Books

12.03.13

Junkyard Planet

Adam Minter
When you drop your Diet Coke can or yesterday’s newspaper in the recycling bin, where does it go? Probably halfway around the world, to people and places that clean up what you don’t want and turn it into something you can’t wait to buy. In Junkyard Planet, Adam Minter—veteran journalist and son of an American junkyard owner—travels deeply into a vast, often hidden, multibillion-dollar industry that’s transforming our economy and environment. Minter takes us from back-alley Chinese computer recycling operations to high-tech facilities capable of processing a jumbo jet’s worth of recyclable trash every day. Along the way, we meet an unforgettable cast of characters who’ve figured out how to build fortunes from what we throw away: Leonard Fritz, a young boy “grubbing” in Detroit’s city dumps in the 1930s; Johnson Zeng, a former plastics engineer roaming America in search of scrap; and Homer Lai, an unassuming barber turned scrap titan in Qingyuan, China. Junkyard Planet reveals how “going green” usually means making money—and why that’s often the most sustainable choice, even when the recycling methods aren’t pretty. With unmatched access to and insight on the junk trade, and the explanatory gifts and an eye for detail worthy of a John McPhee or William Langewiesche, Minter traces the export of America’s recyclables and the massive profits that China and other rising nations earn from it. What emerges is an engaging, colorful, and sometimes troubling tale of consumption, innovation, and the ascent of a developing world that recognizes value where Americans don’t. Junkyard Planet reveals that we might need to learn a smarter way to take out the trash.—Bloomsbury Press{chop}

Books

05.22.12

Every Nation for Itself

Ian Bremmer
Forget the G-7 and the G-20; we are entering a leaderless "G- Zero" era—with profound implications for every country and corporation. The world power structure is facing a vacuum at the top. With the unifying urgency of the financial crisis behind us, the diverse political and economic values of the G-20 are curtailing the world's most powerful governments' ability to mediate growing global challenges. There is no viable alternative group to take its place. The United States lacks the resources and the political will to continue as the primary provider of global public goods. China has no interest in accepting the burdens of international leadership. Europe is occupied with saving the eurozone, and Japan is tied down with its own problems. Emerging powers such as Brazil, India, and Russia are too focused on domestic development to welcome new responsibilities abroad. The result is a G-Zero world in which no single country or bloc has the political or economic leverage-or the desire-to drive a truly international agenda. Ian Bremmer explains how this will lead to extended and intensified conflict over vitally important issues, such as international economic coordination, financial regulatory reform, trade policy, and climate change. We are facing a time of profound uncertainty. Bremmer shows who will benefit, who will suffer, and why this increased state of conflict is both inevitable and unsustainable. —Penguin Books Limited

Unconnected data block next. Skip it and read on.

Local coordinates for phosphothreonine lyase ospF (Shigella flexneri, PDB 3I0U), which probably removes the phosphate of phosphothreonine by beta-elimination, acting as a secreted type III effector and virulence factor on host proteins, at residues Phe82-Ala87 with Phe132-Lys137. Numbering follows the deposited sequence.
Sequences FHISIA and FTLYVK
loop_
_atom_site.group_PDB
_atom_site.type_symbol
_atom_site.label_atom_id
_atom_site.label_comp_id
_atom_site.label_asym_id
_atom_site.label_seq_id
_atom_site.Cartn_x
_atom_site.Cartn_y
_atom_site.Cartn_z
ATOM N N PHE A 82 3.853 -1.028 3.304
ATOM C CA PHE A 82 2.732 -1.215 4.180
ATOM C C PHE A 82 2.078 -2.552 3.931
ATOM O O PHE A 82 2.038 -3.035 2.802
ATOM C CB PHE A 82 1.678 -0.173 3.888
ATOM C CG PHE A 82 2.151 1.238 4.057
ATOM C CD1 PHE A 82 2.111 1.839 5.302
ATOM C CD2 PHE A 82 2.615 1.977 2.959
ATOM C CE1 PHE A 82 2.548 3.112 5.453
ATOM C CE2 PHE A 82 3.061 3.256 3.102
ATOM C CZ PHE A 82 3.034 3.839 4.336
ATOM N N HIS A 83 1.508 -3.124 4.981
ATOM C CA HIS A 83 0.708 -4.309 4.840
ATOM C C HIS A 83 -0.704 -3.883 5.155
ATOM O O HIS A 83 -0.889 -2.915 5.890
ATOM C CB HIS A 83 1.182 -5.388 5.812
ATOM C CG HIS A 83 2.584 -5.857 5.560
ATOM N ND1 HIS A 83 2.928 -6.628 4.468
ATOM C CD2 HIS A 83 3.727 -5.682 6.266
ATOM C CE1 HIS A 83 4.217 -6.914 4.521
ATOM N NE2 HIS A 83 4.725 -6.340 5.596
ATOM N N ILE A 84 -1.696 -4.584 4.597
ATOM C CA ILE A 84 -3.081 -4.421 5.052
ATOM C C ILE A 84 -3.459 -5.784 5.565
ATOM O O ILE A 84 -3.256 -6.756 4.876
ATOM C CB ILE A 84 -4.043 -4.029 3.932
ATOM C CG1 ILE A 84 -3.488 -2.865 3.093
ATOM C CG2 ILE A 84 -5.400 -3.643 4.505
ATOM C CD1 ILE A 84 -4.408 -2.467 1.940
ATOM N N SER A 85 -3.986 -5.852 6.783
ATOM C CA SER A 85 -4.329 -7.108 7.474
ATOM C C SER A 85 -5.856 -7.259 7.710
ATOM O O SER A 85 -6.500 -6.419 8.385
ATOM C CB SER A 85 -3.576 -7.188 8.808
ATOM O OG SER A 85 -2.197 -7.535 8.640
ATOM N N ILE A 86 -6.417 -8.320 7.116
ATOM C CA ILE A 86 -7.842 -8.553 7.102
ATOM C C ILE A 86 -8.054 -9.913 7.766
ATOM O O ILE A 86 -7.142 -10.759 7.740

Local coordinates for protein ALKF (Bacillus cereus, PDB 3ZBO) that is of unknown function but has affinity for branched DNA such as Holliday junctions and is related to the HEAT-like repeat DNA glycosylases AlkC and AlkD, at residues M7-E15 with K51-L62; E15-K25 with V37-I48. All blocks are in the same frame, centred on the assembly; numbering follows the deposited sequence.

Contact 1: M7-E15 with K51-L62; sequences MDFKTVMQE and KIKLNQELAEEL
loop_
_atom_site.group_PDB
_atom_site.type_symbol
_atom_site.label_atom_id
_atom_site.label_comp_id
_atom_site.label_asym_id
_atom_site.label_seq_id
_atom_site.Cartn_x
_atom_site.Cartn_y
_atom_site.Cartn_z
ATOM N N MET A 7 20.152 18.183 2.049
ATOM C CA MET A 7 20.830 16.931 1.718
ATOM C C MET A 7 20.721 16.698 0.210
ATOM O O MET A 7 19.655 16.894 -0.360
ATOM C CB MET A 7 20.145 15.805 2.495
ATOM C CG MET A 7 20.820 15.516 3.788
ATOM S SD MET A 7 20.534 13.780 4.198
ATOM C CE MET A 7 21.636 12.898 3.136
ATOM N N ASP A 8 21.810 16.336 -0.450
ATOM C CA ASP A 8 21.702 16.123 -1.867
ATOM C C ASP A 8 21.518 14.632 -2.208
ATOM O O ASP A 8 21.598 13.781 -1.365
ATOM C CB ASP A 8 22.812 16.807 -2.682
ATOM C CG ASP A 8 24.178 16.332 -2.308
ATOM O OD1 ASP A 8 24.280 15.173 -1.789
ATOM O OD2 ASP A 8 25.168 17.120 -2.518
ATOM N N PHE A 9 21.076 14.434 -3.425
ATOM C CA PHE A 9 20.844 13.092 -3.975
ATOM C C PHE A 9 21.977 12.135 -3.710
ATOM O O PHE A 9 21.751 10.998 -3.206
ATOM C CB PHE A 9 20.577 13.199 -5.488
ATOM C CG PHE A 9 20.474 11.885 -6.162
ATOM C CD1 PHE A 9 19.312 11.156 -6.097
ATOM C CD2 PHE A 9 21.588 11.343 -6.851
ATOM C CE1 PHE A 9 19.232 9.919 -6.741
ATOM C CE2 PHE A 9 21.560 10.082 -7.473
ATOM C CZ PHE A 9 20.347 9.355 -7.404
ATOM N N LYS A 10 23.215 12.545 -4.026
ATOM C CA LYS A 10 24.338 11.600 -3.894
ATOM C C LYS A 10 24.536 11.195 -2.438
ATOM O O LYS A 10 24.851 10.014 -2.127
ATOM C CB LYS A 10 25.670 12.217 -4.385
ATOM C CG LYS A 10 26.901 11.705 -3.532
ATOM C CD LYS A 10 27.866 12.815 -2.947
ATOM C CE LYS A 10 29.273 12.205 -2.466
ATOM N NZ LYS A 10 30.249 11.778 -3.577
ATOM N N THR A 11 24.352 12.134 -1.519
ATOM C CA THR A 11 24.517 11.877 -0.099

Books

05.21.12

China Airborne

James Fallows
More than two-thirds of the new airports under construction today are being built in China. Chinese airlines expect to triple their fleet size over the next decade and will account for the fastest-growing market for Boeing and Airbus. But the Chinese are determined to be more than customers. In 2011, China announced its Twelfth Five-Year Plan, which included the commitment to spend a quarter of a trillion dollars to jump-start its aerospace industry. Its goal is to produce the Boeings and Airbuses of the future. Toward that end, it acquired two American companies: Cirrus Aviation, maker of the world’s most popular small propeller plane, and Teledyne Continental, which produces the engines for Cirrus and other small aircraft.In China Airborne, James Fallows documents, for the first time, the extraordinary scale of this project and explains why it is a crucial test case for China’s hopes for modernization and innovation in other industries. He makes clear how it stands to catalyze the nation’s hyper-growth and hyper-urbanization, revolutionizing China in ways analogous to the building of America’s transcontinental railroad in the nineteenth century. Fallows chronicles life in the city of Xi’an, home to more than 250,000 aerospace engineers and assembly workers, and introduces us to some of the hucksters, visionaries, entrepreneurs, and dreamers who seek to benefit from China’s pursuit of aerospace supremacy. He concludes by examining what this latest demonstration of Chinese ambition means for the United States and the rest of the world—and the right ways to understand it. —Pantheon Books

Books

03.28.12

What the U.S. Can Learn from China

Ann Lee